For Cookie, a scent that is at least an hour old or older gets her curious but not to a degree where it becomes a problem. She is still aware of the world around her, including ourselves, so when we call her she can respond.

A scent that is truly fresh, half hour or less does something to her brain.

In an instant, a fuse goes, and the whole words ceases to exist. All there is is the scent and her innate drive to pursue it. At that point, you can be standing right next to her and she won't know you're there. That is something we still need to work on.

Competing stimuli

Interesting observation with Cookie is how she's affected by competing stimuli. For example, being hot on a mouse trail renders any passing traffic irrelevant, regardless of the distance, size or duration. A train could go by and she wouldn't care. Now, if I only could be as stimulating to her as a mouse ...


Further reading:
Understanding Thresholds: It's More than Under- or Over-

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16 comments

  1. This is great information and something I was kind of unaware of.

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  2. We are working on lowering the reaction to strangers and dogs. Distance is our friend. Boy it is time-consuming, hard to control and slow progress. Each time I think Kilo is improving, something unplanned will over stimulate him and he loses all control. XS

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    1. Yes, it's not easy, particularly when the underlying emotion is strong. And unplanned encounters are very likely to cause set backs. That's why set-ups with decoy dog(s) and people are awesome, as there is full control over all aspects and things improve faster that way.

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  3. Ruby's is on the very edge of her threshold just being outside, so every little thing sets her off. We have been making progress slowly...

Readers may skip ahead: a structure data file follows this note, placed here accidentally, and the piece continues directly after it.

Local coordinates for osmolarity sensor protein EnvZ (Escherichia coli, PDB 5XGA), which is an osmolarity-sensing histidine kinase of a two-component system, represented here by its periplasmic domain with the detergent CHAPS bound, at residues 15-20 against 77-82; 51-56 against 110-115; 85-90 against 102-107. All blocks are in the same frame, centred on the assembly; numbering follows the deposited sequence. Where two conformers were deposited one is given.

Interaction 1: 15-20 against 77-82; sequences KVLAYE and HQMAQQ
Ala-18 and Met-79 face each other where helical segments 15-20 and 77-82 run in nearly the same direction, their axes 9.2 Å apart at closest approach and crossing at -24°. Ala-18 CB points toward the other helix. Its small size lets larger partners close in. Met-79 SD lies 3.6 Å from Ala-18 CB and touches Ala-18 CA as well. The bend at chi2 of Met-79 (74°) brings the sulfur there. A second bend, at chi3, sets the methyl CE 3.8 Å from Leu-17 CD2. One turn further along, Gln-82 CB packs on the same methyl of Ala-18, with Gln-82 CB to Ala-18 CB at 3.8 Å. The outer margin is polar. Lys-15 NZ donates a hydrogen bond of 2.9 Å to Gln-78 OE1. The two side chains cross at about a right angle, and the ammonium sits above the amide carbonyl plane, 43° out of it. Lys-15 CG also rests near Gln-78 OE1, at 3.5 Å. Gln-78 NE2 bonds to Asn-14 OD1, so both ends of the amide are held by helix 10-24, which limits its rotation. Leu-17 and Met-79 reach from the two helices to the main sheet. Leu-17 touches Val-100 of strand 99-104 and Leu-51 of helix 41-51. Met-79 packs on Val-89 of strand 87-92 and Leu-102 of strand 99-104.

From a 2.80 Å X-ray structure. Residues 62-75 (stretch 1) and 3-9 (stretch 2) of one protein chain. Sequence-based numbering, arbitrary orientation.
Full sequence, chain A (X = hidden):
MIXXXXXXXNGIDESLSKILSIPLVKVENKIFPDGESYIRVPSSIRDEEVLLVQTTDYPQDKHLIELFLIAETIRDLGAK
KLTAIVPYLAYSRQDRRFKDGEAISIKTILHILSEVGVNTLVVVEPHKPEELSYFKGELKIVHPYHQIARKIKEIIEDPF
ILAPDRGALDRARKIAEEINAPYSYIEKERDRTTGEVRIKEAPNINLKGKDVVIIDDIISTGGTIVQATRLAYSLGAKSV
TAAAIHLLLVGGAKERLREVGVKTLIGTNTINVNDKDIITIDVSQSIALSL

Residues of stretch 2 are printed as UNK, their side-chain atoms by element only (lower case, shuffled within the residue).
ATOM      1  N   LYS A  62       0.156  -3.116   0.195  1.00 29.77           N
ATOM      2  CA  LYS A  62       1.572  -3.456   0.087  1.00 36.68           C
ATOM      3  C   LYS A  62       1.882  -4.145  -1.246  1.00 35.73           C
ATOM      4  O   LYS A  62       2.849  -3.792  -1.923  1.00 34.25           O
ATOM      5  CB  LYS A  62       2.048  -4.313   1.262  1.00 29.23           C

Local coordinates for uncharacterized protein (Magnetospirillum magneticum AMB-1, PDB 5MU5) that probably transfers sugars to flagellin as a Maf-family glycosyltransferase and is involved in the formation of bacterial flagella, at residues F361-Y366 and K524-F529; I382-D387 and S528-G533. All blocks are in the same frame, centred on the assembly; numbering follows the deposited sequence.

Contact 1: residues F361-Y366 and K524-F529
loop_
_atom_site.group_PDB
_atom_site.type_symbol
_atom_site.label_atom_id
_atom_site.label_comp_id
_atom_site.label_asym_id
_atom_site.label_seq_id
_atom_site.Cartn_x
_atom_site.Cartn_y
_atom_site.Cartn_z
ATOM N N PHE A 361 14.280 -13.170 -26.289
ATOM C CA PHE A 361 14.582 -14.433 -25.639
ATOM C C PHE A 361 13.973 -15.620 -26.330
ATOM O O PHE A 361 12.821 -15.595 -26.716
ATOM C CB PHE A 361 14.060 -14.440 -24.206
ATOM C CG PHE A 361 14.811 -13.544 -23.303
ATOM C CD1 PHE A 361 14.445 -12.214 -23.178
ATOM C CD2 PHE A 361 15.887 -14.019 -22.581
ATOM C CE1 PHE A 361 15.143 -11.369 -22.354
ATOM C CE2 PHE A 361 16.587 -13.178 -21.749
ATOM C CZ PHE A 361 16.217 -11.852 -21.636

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    1. Some very strong emotions there, is she fearful?

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  4. It is interesting how many different concepts are combined in training a pet. Stress is a huge problem for any kind of learning! It's so important to do what you can to keep a low-stress atmosphere at all times when learning needs to take place.

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    1. I think things are getting more complicated because of two reasons
      - our expectations of our dogs are rising
      - their lives are further and further removed from what would come to them naturally

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  5. I always enjoy reading blog posts where I learn something, so thank you. This was really informative for me and I can apply some of it to the cats.

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    1. Our son clicker-trained his cat, so using such things for cats does seem possible.

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  6. My mom's dad is okay until he hears loud noises. He has a very low threshold and my mom doesn't really know how to help.

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    1. With a dog, similar strategy to the LAT could apply; starting by sounds below threshold and "changing their meaning" into a predictor of something good (treat, play, walk). Possibly it could work the same way ... ?

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  7. Generally, across the street is fine. Same sidewalk gets problematic threshold-wise.

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    1. I can see that. With diligent work, things like that can be fixed.

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  8. Thanks for all this information! I don't have reactive issues here, but I enjoy learning all things dog =)

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    Replies
    1. Thank you, Mary. You're so lucky! :-)